Two medical experts testified Tuesday in Fayette Circuit Court about whether vinegar caused the death of a 5-year-old Lexington boy nearly four years ago.
The testimony came during a hearing to determine whether Fayette Circuit Judge Pamela Goodwine will allow pathologist Cristin Rolf to take the stand at trial and say that a lethal dose of vinegar killed Joseph Adams in December 2011. He died after his parents gave him vinegar to force him to vomit after he drank a large amount of milk.
His mother, Deah Daniele Adams, was charged with reckless homicide in September 2012 and pleaded not guilty. She is free on bond pending trial.
On Tuesday, Rolf testified remotely via Skype.
Rolf said that in conducting an autopsy, she discovered bruises on Joseph's head, back and torso; bruises and scratches on his chin and jaw line; and fingernail marks on his arms. Rolf said the marks were evidence of blunt-force trauma and indicated Joseph was administered the vinegar forcibly.
She said Joseph's bowels were abnormal in appearance, and his insides were "permeated with the odor of vinegar." His spleen was wrinkled and discolored, she said, and his insides were "uniformly gray."
A large dose of vinegar was the only explanation, Rolf said.
"I can't think of anything else that would do this," she said.
She gave the cause of death as metabolic acidosis, which occurs when the body produces an excess amount of acid or can't remove enough.
She said 70 percent of Joseph's colon had been removed because of a medical condition, and a large amount of vinegar overwhelmed his organs and offset the pH balance in his blood.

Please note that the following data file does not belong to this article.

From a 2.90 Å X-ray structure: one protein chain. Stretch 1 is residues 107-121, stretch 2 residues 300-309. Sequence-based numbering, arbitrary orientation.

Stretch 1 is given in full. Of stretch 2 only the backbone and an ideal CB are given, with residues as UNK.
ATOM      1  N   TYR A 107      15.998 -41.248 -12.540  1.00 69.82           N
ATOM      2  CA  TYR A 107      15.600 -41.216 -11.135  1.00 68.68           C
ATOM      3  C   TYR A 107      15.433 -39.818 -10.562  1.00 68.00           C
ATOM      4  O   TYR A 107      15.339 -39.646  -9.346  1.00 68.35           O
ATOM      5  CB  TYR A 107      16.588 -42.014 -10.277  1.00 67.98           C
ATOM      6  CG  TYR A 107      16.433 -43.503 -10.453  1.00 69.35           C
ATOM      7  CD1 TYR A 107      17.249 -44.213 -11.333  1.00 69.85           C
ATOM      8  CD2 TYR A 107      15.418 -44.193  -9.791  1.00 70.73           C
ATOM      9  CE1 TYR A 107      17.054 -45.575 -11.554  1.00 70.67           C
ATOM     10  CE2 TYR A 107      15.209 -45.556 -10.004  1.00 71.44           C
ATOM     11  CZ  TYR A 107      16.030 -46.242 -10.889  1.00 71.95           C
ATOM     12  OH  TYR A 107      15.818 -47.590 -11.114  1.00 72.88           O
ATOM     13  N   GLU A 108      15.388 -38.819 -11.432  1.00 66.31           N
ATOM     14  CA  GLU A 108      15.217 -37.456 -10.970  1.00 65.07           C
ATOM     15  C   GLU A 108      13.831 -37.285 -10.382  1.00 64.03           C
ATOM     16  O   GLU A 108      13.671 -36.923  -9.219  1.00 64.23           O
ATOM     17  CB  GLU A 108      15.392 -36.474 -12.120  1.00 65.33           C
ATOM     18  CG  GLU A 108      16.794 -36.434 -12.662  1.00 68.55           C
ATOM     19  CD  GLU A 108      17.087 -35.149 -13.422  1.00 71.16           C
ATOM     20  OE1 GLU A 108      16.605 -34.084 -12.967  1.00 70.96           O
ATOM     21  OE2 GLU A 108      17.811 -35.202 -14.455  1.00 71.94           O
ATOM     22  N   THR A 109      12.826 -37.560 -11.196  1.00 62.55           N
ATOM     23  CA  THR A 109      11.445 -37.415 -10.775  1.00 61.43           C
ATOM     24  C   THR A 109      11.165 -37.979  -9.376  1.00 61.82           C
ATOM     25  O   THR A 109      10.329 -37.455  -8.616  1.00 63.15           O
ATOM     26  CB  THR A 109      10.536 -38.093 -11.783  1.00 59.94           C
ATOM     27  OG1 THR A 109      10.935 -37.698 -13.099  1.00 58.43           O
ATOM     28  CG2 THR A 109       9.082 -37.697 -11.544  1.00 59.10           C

According to his parents, Deah and Rick Adams, Joseph had Hirschsprung's disease, and they were cautious in giving him dairy products.
Hirschsprung's disease is a condition that affects the colon and causes problems with passing stool, according to the Mayo Clinic website.
The defense questioned the viability of Rolf's theory, arguing that no existing literature gives credence to the idea that someone could consume enough vinegar that it would be lethal.
The defense argued that Rolf's theory had not been submitted to peer review, that Rolf herself admitted never having seen such a death despite overseeing thousands of autopsies, and that it would be impossible to know what the lethal dosage of vinegar was even if it were possible to overdose.
Testifying for the defense was gastroenterologist Craig McClain, who said that he couldn't find one case of someone dying because of vinegar and that there was no literature to support the theory.
"There's just not data out there," McClain said. "It just doesn't make medical sense."
He also said Joseph more likely died from aspiration.
Prosecutors argued that induced vomiting can cause aspiration.
Also in court was Lexington police detective James Jeffries, who handled the case in 2011. Jeffries said he spoke with both parents on several occasions, and their accounts mostly agreed, except for how much vinegar they gave Joseph.
Jeffries said Rick Adams admitted slapping Joseph while fighting with him to take the vinegar.
The hearing will resume at 3:30 p.m. Wednesday.